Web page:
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Human Cytomegalovirus Seropositivity and Its Influence on Oral Rotavirus Vaccine Immunogenicity: A Specific Concern for HIV-Exposed-Uninfected Infants.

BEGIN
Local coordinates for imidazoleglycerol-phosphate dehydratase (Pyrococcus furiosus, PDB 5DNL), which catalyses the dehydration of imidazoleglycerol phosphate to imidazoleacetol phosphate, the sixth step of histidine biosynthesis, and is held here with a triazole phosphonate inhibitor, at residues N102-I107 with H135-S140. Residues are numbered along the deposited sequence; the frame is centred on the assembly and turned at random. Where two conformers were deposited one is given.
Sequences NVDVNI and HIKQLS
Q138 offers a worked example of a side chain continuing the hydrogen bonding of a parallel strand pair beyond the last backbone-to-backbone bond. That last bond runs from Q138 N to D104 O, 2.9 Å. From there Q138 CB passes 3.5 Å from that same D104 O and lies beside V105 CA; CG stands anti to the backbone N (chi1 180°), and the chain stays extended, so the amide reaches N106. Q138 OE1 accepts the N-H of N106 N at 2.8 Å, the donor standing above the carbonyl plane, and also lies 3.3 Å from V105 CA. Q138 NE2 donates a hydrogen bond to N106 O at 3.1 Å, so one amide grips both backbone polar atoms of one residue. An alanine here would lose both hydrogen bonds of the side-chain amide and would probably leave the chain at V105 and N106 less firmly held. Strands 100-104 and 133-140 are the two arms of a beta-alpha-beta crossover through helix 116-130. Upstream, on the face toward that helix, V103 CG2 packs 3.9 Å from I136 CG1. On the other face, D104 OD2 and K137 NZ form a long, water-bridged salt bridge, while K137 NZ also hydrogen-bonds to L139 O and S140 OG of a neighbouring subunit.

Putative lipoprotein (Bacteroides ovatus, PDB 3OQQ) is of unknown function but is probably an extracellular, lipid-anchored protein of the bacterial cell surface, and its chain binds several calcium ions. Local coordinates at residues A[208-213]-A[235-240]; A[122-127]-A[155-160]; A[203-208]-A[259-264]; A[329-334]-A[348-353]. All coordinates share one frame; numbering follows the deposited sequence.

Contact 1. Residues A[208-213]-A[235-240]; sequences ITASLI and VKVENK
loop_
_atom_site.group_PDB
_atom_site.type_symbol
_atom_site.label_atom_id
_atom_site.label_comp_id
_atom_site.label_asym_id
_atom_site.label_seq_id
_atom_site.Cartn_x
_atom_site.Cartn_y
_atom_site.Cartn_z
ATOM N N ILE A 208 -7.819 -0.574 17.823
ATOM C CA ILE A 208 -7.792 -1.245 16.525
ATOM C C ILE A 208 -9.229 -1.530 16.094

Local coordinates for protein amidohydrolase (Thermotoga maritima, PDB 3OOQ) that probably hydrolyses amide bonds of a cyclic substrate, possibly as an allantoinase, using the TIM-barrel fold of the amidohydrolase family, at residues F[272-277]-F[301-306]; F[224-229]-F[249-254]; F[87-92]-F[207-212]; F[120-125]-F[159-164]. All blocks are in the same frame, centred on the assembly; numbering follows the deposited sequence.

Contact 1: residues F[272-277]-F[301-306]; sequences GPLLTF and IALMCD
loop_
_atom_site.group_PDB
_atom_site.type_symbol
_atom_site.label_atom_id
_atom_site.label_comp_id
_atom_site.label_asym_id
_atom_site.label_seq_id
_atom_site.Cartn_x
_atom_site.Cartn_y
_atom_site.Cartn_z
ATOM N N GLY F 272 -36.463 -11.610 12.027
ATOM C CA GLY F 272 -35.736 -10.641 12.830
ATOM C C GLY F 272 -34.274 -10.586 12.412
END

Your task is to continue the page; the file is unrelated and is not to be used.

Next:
Oral rotavirus vaccines demonstrate diminished immunogenicity in low-income settings where human cytomegalovirus infection is aquired early in childhood and modulates immunity. We hypothesized that human cytomegalovirus infection around the time of vaccination may influence immunogenicity. We measured plasma human cytomegalovirus specific immunoglobulin M antibodies in rotavirus vaccinated infants from 6 weeks to 12 months old and compared rotavirus immunoglobulin A antibody titres between human cytomegalovirus seropositive and seronegative infants. There was no evidence of an association between human cytomegalovirus serostatus at 9 months and rotavirus specific antibody titres at 12 months (geometric mean ratio 1.01, 95%CI: 0.70,1.45; p=0.976) or fold-increase in RV-IgA titre between 9 and 12 months (risk ratio 0.999, 95%CI: 0.66,1.52; p=0.995) overall. However, HIV-exposed-uninfected infants who were seropositive for human cytomegalovirus at 9 months old had a 63% reduction in rotavirus antibody geometric mean titres at 12 months compared to HIV-exposed-uninfected infants who were seronegative for human cytomegalovirus (geometric mean ratio 0.37, 95%CI: 0.17, 0.77; p=0.008). While the broader implications of human cytomegalovirus infections on oral rotavirus vaccine response might be limited in the general infant population, the potential impact in the HIV-exposed-uninfected infants cannot be overlooked. This study highlights the complexity of immunological responses and the need for targeted interventions to ensure oral rotavirus vaccine efficacy, especially in vulnerable subpopulations.

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